aka - "The Cheat-Sheet"


Information for Teachers & Parents

🪟What are Knowledge Organisers?

A knowledge organiser (KO) sets out the important, useful and powerful knowledge on a topic on a single page consisting of grids, each with a term and a short explanation, making it clear to the student as to what is essential to learn.

Knowledge organisers can be:

  • teacher generated

  • student generated using a template provided by the teacher

  • created by the student using their own unique / bespoke layout suited to the student's own learning style.

  • constructed as part of a groupwork exercise.

While teachers may provide templates to suit a specific subject, ideally a knowledge organiser should be created by the student to suit his/her learning style.

🎯To be effective, Knowledge Organisers need :

  • purpose (what is the point of a knowledge organiser?)

  • appropriate content (what should be included and how should it be presented?)

  • to have pedagogy (how can knowledge organisers become a practical tool used effectively by teachers and students?).


If Knowledge Organisers are to support learning and retention, subject departments and teachers must be very clear about their purpose and how to use them effectively. If used incorrectly, the Knowledge Organiser is reduced to little more than a list of disassociated facts.


When making decisions about what must be included we have to consider that not everything can be included on an A3 piece of paper.

We must balance the need to use concise space-saving key vocabulary, concepts and definitions while still including meaning enough for it to be useful.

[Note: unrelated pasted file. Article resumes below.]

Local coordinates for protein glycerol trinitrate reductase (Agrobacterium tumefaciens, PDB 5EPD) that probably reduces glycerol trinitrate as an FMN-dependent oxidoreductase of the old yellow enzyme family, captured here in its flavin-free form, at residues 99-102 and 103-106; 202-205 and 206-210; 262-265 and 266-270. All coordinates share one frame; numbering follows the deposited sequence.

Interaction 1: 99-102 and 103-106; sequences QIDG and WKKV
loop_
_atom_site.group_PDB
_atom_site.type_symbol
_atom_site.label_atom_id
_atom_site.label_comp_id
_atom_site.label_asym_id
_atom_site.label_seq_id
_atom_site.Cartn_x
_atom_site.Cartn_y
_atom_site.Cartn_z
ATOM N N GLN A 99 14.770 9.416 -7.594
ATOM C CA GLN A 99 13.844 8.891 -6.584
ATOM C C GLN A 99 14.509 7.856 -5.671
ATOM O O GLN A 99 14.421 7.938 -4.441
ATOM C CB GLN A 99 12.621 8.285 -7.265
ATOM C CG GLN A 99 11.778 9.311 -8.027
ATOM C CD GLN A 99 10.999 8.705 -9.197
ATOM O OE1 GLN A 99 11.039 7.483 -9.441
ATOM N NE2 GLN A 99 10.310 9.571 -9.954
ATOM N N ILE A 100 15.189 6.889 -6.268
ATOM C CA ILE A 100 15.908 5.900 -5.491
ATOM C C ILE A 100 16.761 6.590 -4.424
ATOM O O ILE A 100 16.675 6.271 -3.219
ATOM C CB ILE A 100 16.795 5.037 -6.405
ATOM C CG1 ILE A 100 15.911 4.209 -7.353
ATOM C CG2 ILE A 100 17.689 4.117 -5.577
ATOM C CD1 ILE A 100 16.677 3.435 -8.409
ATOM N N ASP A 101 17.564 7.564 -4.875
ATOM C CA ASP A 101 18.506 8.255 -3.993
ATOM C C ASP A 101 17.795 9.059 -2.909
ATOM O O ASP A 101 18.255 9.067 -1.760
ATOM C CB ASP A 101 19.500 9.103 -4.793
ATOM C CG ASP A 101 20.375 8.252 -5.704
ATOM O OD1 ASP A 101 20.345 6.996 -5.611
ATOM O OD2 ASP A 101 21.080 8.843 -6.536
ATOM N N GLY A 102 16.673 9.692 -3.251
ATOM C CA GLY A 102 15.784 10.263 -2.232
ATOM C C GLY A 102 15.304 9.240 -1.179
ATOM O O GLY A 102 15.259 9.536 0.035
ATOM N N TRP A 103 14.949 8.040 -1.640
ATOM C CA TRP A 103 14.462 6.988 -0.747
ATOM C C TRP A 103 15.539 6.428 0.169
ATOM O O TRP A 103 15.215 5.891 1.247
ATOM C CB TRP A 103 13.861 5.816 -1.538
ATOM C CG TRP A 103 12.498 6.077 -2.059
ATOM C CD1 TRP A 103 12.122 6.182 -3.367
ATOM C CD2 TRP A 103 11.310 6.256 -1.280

The contents of a knowledge organiser are entirely subject dependent.

There is some information that may be found be found across knowledge organisers in all subjects. This may include:

  • key vocabulary / key words.

  • concepts

  • useful diagrams (as required for the topic)

  • key dates for a subject such as history would clearly also be included

  • key themes

  • important quotes (that demonstrate those themes)

  • key sentences

  • ...

🔅Key Skills

  • Managing Information & Thinking

  • Being literate

🖍️Required Resources

  • A3 sheets or an an opened-out foolscap sheet

  • Templates

  • Students: Multi-coloured pens, pencils, ruler, highlighters

  • and / or Google Slides, Microsoft PowerPoint or Publisher.

🪟Knowledge Organisers for Formative / Ongoing Assessment

  • Once the most important facts and concepts have been taught, the knowledge organiser can be used as the basis for retrieval practice.

  • In simple terms, retrieval practice involves using a cue – usually a question – to test previously covered material.

Information for Students

📝🖍️Creating your Knowledge Organiser

Use the arrow keys < > left and right to navigate the presentation shown below.

✍️💭What to include in your Knowledge Organiser - Some Suggestions by Subject.

Use the arrow keys < > left and right to navigate the presentation shown below.

✍️💭Using your Knowledge Organiser for Study & Revision

Use the arrow keys < > left and right to navigate the presentation shown below

🧱Further Resources

  • Strengthening the Students’ Toolbox‘. This excellent AFT article summarising Dunlosky et al. large scale research of effective study strategies – see HERE.

  • The Learning Scientists produced a range of very useful resources on ‘Elaboration‘ – see HERE.

  • It is important to probe the findings of cognitive science further to determine their application for the classroom. This article by Dr Alicia Shaw, from the IEE, helpfully analyses the evidence – see HERE.